• Joe and Tammy have the exact same property value and tax situation, but they both work and each earn $60,000/year for a total of $120,000/year in family income.  Under my proposal, taxpayers with Adjusted Gross Incomes between $50,000-$250,000 would receive no adjustment since those with Joe and Tammy’s income while certainly not wealthy, can afford to pay their property taxes.
  • Sally and Don live in a house with the same property value, but they both hold very high paying jobs, each earning $200,000/year.  Under my proposal, their property taxes would increase 50%, to $10,500, which they can still afford, and which offsets Betty’s discounted property taxes.  Keep in mind that their property tax payment is fully deductible under federal tax law so they will actually receive a larger federal tax deduction under this plan.

In sum, while property taxes are indeed too high, they remain a critical component to funding critical local programs and services, including public education, so eliminating them is not really an option without a steep hike in income or other taxes.  By making them equitable as I have suggested, we will allow more people to remain in their homes, helping to maintain and create stable neighborhoods, without any loss of revenue.

Now the question is whether political leaders will have the courage to adopt real Property Tax Reform, such as the system I have proposed.


For more information on how I can help you accomplish effective, progressive systems change e-mail Jeff Spitzer-Resnick or visit Systems Change Consulting.

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8 thoughts on “Time to Reform State Taxes–Pt. 2: Property Tax Reform

  1. I commend you for your forward thinking but I have a question on your 3 tier system. I own a business that, at this time does not show income. Maybe in the future it would but as of now I do not see my business showing “income” for years to come. This “no income” situation is due to many factors that would take a book to explain thanks to our current tax system. Most of my tax liability goes to property taxes. If our state was to adopt your proposed 3 tier tax system my property taxes would be cut in half. Of course I would be happy about this as would all the other “no income” business owners. There would be no incentive to show income. I know I would never show income if my property tax bill was based on this. This 3 tier system is no better than what is currently in place. Why would I ever show income if this was the new property tax system? I mean no offence, just pointing out a flaw.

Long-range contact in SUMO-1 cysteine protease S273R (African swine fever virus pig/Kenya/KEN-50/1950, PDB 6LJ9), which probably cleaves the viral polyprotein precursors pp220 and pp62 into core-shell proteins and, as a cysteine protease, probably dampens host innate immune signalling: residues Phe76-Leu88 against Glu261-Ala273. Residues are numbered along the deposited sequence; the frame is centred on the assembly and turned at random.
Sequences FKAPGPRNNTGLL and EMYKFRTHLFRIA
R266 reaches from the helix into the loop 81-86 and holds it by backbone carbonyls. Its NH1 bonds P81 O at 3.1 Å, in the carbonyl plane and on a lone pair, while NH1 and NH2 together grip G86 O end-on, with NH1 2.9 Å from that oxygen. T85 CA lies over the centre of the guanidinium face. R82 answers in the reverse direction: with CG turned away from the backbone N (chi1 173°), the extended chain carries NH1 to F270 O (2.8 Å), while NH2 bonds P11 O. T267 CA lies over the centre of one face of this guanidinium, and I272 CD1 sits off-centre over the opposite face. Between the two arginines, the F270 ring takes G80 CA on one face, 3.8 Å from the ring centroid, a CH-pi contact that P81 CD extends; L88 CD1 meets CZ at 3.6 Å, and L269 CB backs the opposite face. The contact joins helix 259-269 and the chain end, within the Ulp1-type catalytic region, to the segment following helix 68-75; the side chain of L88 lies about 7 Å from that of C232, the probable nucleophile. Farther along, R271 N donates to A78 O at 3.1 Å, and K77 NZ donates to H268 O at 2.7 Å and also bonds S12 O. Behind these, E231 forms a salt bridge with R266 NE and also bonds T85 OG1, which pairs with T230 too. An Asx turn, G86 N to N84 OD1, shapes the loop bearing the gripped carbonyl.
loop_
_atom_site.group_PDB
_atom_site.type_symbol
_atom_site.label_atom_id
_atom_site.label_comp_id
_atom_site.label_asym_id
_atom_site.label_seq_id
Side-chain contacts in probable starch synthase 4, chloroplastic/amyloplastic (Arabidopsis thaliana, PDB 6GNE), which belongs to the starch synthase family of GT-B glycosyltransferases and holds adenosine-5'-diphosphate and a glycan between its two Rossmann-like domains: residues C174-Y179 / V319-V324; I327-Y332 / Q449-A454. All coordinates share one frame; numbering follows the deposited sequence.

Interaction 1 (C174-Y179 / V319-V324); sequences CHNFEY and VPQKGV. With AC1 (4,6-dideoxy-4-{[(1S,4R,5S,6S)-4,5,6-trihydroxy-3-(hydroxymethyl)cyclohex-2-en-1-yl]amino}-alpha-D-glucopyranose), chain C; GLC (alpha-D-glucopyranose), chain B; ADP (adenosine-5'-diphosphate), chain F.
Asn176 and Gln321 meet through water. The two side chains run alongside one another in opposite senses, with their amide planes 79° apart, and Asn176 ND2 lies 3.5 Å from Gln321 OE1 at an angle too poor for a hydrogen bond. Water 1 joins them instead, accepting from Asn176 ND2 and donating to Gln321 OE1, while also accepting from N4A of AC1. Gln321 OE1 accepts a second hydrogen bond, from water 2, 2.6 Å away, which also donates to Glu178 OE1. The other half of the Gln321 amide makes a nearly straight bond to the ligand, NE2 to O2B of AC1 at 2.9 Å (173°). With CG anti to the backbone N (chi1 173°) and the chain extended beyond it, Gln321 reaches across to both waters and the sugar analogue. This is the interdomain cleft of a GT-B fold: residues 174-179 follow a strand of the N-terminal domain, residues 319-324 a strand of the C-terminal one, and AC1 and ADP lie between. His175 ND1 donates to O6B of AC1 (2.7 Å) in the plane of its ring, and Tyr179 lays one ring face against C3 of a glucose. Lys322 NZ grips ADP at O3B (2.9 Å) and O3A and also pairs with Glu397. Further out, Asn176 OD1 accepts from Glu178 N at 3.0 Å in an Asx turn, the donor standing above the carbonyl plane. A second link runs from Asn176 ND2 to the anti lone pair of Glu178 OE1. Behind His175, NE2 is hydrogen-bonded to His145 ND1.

2. This blog post was written entirely with personal property in mind and you point out that a different approach may need to be taken with business property. My question for you is whether most business owners would game the tax system by showing no income just to keep their property tax rates lower. Perhaps this would be true for property rich business, in which case, continuing to show no income for an extended period of time (3-5 years) should either drive the company out of business (not a very good strategy) or cause the tax authorities to audit the firm to understand how it can stay in business an show no income for an extended period of time.

  3. I think the State Constitution would need to be changed to repeal the Uniformity clause. I think it is against the State Constitution to have a tiered property tax system.

  4. I have long felt (naively?) that there was no rational justification whatsoever for most property tax. Why not abolish it completely (apart perhaps for fees associated with specific city services, such as street maintenance), and adjust state and/or local income tax rates to preserve overall revenue? I would much rather pay the same annual amount in income tax rather than property tax, knowing that if my income ever goes away, so does the tax.